## Measures and stuff

This is out of character for me, but… I’ve been reading about analysis lately. It is beginning to catch my interest. In this post, I will highlight just how demonic and twisted the mathematical staff known as the axiom of choice is, and proceed to ramble incoherently about measure and integration.

The first (perhaps surprising) thing we learn when we try to “measure the size” of subsets of $\mathbb{R}$ (or more generally of $\mathbb{R}^n$) is that carrying out this task in general is impossible, assuming we want this idea of “size” to be non-trivial and satisfy some reasonable properties. This is because we get choice-trolled by a ton of lame sets (there’s uncountably many; these for example) whose structure is just too monstrously convoluted (no pun intended) for them to play along with our little game. Our response, of course, is to contemptuously ignore them and anything to do with them; how dare they try to foil our master plan of world integration!

When one looks for “measurable sets”, one is lead naturally to the concept of a $\sigma$-algebra, which is basically a bunch of subsets that satisfy some closure properties (in particular the $\sigma$ indicates closure under countable unions). Recall the Borel subsets of $\mathbb{R}$: these things form an aesthetically pleasing hierarchy, and effortlessly come out in the wash when we conjure up the “smallest” $\sigma$-algebra containing all the open sets of $\mathbb{R}$, which seems like a pretty natural thing to do.

Roughly speaking, to define the Lebesgue measure $\lambda$, we declare the size of $(a,b)$ to be $b-a$, and then extend this to all Borel sets in the only sane way possible (we could technically go a bit further than this, since not every Lebesgue-measurable set is Borel). Now let’s say we want to integrate (sufficiently nice, i.e. Borel-measurable) functions $f \geq 0$ against this measure. The general strategy begins by chopping up the range of the function into a bunch of pieces. For each of these pieces $S$, we then examine its preimage under $f$. To determine how much it contributes to the “area under the curve”, we measure these preimages via $\lambda$, and we use these measures as weights. In this sense we can define the integral of such an $f \geq 0$, and by looking at positive and negative “parts” we can subsequently drop the non-negativity requirement. The integral satisfies, well, just about everything you would expect it to.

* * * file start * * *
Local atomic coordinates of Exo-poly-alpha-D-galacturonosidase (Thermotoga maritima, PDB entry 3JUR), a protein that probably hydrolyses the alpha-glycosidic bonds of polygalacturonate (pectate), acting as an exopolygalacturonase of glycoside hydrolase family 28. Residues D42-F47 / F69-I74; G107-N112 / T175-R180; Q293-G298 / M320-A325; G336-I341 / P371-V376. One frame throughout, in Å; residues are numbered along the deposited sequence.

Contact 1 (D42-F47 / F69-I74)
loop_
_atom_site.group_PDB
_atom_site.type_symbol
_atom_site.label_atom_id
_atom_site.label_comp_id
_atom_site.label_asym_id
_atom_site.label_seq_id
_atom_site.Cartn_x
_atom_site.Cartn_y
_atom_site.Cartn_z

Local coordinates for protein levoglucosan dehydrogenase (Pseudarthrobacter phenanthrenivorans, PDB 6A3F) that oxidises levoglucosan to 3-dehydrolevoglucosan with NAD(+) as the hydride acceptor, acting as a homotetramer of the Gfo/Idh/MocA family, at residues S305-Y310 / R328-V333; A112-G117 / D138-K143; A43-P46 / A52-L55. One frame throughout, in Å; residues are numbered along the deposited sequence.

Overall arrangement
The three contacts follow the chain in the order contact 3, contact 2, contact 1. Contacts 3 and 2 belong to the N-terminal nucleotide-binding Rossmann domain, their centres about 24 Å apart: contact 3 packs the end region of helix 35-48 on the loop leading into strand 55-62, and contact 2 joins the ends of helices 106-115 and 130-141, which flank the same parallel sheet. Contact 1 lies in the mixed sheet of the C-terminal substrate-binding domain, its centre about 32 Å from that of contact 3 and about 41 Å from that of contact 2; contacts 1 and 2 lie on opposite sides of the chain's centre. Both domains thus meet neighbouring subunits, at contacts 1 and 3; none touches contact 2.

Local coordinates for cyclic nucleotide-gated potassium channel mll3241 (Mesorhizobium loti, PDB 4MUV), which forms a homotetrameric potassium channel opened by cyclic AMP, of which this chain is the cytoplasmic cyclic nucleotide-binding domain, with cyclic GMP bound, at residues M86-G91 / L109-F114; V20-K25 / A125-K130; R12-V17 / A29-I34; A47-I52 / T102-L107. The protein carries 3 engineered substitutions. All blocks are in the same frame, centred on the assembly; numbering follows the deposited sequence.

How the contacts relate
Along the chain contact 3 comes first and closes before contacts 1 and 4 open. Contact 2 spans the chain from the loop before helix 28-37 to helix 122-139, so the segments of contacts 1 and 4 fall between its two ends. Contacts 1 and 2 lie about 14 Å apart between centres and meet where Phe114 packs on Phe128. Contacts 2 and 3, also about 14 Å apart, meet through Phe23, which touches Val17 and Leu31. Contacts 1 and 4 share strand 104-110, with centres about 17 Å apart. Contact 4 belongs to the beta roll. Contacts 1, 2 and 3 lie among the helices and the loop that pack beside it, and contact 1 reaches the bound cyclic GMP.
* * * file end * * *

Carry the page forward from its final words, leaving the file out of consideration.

Now, onto the classic question asked by high-schoolers worldwide: why, exactly, do we write $\mathrm{d}x$ after the integrand? There is not one answer to this question since integration itself is only an intuitive concept which admits different realizations and implementations. For example, attempts to generalize “standard” (Riemann) integration lead both to Lebesgue integration (and ultimately, integration against general measures — a method which is completely ignorant of “orientation”), and to integration of differential forms over chains (which “cares” about orientation). In the context of this article, though, I would be tempted to say that we are simply using $x$ to denote the Lebesgue measure.

When one generalizes this to Lebesgue-Stieltjes integration, a general increasing function $\alpha(x)$ takes the place of $x$ in that expression (indeed, Lebesgue integration is the special case where we take $\alpha(x)=x$). What we are essentially doing is integrating against a “Lebesgue-Stieltjes” measure, which is constructed much in the same way as the Lebesgue measure except we now declare (roughly speaking) $\mu_\alpha((a,b)) = \alpha(b) - \alpha(a)$. As an important special case, if we let $\alpha$ be the indicator function of $[0,\infty)$, we note that $\mu_\alpha$ assigns a measure of 1 or 0 to sets, based on whether they contain or do not contain (respectively) the point $0$. This is called the Dirac measure, and integration of a function against it (as you can verify) merely reads off the function’s value at 0.

We can also come up with a more screwed up example: consider the Lebesgue-Stieltjes measure $\mu_f$ when $f$ is the Cantor function. One thing we notice about $f$ is that its derivative exists Lebesgue-almost everywhere, but is also 0 Lebesgue-almost everywhere… yet $f$ is not constant; it is increasing. The measure we obtain is “concentrated” on the Cantor set $C$ — for example if we measure a set $S$ that lies in the complement of $C$, it will have measure 0!